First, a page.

On Fri, Oct 1, 2010 at 9:14 AM, wrote:
Note the Anglo (not Allied) Irish Bank has been split up into a bad bank, the Asset Recovery Bank, and a good bank, the Funding Bank. The Asset Recovery Bank requires 29 bb and the Funding Bank 250 mm Euro. Allied Irish Bank is also to be split eventually into a good bank/bad bank structure.

Where is the Irish government getting 29.3 bb of Euro to recapitalize Anglo Irish Bank?

It doesn’t ‘get’ the money, as you next state.

The government will issue promissory notes to recapitalize Anglo Irish Bank (this is unrelated to the NAMA program activity), which the bank can count towards their capital base.

Right, capital isn’t ‘spent’ until there are losses and depositors want out. It is just ‘counted’

The promissory notes will be amortized over a 10 yr period. Currently the government is estimating that a total of 29.3 bb in capital will need to be provided to Anglo Irish Bank. Of this 29.3 bb, 23 bb has already been given to the bank in the form of promissory notes. The Irish MOF has stated that no additional borrowing will be required this year due to the additional capital support needed.

Right, and going fwd the bank can buy irish debt that will ‘count’ as capital which is the same as the notes it now holds. So in that sense it’s ‘self funding’ and all nothing more than a guarantee of the govt. that we call deposit insurance. But as previously discussed it’s like having a US State provide the deposit insurance over here.

Given the bank related issuance plan, it is my understanding that Ireland’s debt to GDP program will show a significant jump at year end as the European Commission has required Ireland to include this issuance in their reported debt figure. This should not be new information but the headline debt/gdp number, which may break 100% when it is released, may get the markets attention.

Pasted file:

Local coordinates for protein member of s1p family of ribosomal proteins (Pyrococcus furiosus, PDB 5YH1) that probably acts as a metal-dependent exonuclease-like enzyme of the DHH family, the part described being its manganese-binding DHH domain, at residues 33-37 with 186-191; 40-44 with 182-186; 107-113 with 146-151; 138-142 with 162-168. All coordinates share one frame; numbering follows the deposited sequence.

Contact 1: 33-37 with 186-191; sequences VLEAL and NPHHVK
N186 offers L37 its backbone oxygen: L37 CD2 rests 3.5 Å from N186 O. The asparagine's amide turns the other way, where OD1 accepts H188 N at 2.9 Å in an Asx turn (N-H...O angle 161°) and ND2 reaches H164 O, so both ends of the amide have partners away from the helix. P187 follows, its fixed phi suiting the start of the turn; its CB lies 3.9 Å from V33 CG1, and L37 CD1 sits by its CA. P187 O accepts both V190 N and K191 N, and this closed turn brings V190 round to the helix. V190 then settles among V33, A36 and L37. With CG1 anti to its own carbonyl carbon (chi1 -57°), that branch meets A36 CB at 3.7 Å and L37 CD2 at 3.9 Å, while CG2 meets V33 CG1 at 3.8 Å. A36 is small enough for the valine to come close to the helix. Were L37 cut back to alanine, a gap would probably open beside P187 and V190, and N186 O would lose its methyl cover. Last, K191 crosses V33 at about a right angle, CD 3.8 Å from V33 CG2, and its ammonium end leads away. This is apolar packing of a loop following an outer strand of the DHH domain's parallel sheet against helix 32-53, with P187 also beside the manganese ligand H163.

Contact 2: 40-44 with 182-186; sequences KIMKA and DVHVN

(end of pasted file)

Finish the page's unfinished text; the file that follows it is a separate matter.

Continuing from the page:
Functionally ‘debt’ should include all the deposit guarantees, not just this one. But that’s another story

In addition, the government will fast-track the transfer of Anglo Irish Bank’s remaining bad loans to NAMA in order to be finished by early 2011. The haircut for the remaining 19 bb euro loans to be transferred will be 67% in the base case scenario well above the average of 56% for the first two tranches transferred totaling 16 bb euros. The total transfer of bad loans from Anglo Irish Bank is projected to total €35bn.

Actual losses on that portfolio will be actual losses to Ireland

Current Status of NAMA Program

Program is not completed yet.
81 bb euro face value of loans from 5 different banks, including Anglo Irish Bank, are expected to be transferred to the government (NAMA)
Two tranches of transfers have been completed for a total of 3,518 loans with a face value of 27.2 bb euro
The loans were given a haircut of 52.3% on average. NAMA bond issuance to the banks in exchange for these loans has totaled 13 bb euros
A third tranche is expected to be completed this month (Sept) involving 12 bb euro face value of loans (not including the haircut)

While the ECB does not disclose the collateral it receives in return for loans via its main refinancing operation (MRO) or its long term repo operation (LTRO) it is presumed that the NAMA issued bonds have been given to the ECB as collateral for funding at the policy rate.

Makes sense. Underneath it all the ECB is supporting the funding by buying irish bonds.


By December Allied Irish Bank (not to be confused with Anglo Irish Bank) is scheduled to raise 5.4 bb in capital. A rights issue for approximately 3 bb euro is expected to be fully underwritten by the National Pension Reserve Fund Committee (NPRFC) and offered to existing shareholders. The NPRFC currently holds 15 bb euros in liquid assets according to UBS which would be available for this transaction.

Based on the haircuts used for NAMA transfers, the central bank has requested an additional capital injection for the Irish National Building Society of 2.7 bb euro. The MoF plans to inject this extra capital via promissory notes as well.

One Response

  1. Seems like simple accounting entries.

    Increase in assets: Equities issued by banks
    Increase in Liabilities: Promissory Notes

    Increase in Assets: Promissory Notes
    Increase in Liabilities: Equities issued to the government.

    No money exchanging hands now. The cash flow in the future are in opposite directions. Dividends from banks to the government versus flows from the promissory notes.

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